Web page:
Why are people so hard to draw? We see them every day, after all, and there’s always one around to use as a model if you can find a mirror. Perhaps it’s because we see people all the time that it’s so easy to spot any little mistake in a picture. Oddly enough, familiarity can also make it harder to draw a likeness. Art teachers often say that people draw what they expect to see, what they think people look like, rather than looking at what’s really in front of them. But drawing people can be made much easier by applying the maths ideas of proportion and scale. Using fractions, proportions and a framework of basic shapes, you can draw more realistic people with very little effort.
Drawing faces starts with the head. Like every part of the human body, skulls come in different shapes and it’s recording the differences between them that will help you get a likeness. However, a good start is an ellipse or egg shape. Mark a vertical and horizontal centreline across it to give you a frame of reference for everything else.
Adding another horizontal line a quarter of the way up the egg shape will give you a guide for the end of the nose.
The lips lie half way between the end of the nose and the tip of the chin.
To find how wide the nose should be, split the widest point of the egg into roughly 5 pieces. The nose fills the width of the central fifth, with the eyes taking up the fifths to either side.
A common mistake people make is to place the eyes too high up in the face. In fact, the tops of the eyes start at the mid-point of your egg shape, and extend an eighth of the way down the face. The basic eye shape is two arcs joined together. Ears start at the eyebrows and are just as long as the nose.
These proportions will give you a neutral looking face. Use a photo in a magazine, a willing friend, or a mirror on yourself to refine the details of the features and add some personality.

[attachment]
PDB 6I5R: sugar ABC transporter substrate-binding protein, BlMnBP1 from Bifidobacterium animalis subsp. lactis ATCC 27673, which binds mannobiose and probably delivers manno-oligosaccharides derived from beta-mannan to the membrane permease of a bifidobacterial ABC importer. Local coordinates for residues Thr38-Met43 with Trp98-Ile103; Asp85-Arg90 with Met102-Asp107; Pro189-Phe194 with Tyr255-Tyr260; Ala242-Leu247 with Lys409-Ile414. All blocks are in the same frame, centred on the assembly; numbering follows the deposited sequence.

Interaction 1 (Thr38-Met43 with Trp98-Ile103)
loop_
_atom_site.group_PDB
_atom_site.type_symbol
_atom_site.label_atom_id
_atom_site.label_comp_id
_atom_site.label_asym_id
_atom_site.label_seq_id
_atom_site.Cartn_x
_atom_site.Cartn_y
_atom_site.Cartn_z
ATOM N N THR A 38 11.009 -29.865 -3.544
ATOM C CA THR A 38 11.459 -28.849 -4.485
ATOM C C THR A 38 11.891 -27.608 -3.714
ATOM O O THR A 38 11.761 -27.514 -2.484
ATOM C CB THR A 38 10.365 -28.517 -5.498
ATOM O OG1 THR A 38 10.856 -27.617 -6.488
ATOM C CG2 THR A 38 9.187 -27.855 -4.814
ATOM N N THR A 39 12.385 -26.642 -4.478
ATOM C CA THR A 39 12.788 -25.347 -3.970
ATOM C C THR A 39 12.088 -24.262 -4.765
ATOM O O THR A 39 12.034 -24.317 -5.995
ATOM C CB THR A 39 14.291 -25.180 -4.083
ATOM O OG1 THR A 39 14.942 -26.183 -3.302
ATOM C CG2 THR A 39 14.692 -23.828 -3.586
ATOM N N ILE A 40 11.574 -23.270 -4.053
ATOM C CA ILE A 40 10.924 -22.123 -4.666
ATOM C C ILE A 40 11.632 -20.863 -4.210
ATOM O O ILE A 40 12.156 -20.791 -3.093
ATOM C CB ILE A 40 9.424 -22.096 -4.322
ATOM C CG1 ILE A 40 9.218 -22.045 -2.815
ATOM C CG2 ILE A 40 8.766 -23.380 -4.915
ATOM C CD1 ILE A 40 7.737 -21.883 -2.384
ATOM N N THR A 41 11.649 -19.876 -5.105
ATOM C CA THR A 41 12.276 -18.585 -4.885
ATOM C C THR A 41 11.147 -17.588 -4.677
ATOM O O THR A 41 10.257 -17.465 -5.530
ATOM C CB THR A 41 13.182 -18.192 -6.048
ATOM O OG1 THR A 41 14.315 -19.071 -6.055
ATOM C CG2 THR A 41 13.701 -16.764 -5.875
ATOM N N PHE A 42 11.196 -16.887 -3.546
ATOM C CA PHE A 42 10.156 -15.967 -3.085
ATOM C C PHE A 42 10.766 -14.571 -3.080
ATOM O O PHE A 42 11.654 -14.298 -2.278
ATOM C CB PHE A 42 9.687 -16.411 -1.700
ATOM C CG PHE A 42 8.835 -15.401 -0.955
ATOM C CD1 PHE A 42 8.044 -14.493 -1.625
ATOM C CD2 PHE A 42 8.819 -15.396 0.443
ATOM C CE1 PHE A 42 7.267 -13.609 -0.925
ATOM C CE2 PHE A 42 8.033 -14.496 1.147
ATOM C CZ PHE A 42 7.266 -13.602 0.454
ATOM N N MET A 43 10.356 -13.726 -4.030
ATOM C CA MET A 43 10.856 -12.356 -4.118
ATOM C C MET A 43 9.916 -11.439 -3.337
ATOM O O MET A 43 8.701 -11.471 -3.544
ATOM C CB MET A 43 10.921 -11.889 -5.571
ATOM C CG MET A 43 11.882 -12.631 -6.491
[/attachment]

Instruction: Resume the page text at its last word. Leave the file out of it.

The head grows much slower than the rest of the body, so artists typically measure bodies in terms of how many ‘heads high’ they are. Children, and babies especially, have much bigger heads in proportion to their bodies than adults. A typical adult body varies between 7 and 8 heads high.
Again, start with an egg shape. Add a line down from the bottom centre of it that will follow the curve of the spine. This line should be about three times the length of the head.
Add a horizontal line here to mark where the hips and bum come: this should be twice the width of the head.
The legs come from the hip of course, and are each 4 heads long. Mark the knees in the middle.
The shoulder line is just a quarter of a head below the bottom of the head, and is three times as wide as the head itself.
Keep these proportions in mind and you can quickly whip up a figure to test out poses for a poster design, rough sizes for resistant materials, potential costume designs for a play, as well as having a good base for drawing real people. Good art and good technique comes from practice, but you can make it easier on yourself by using maths.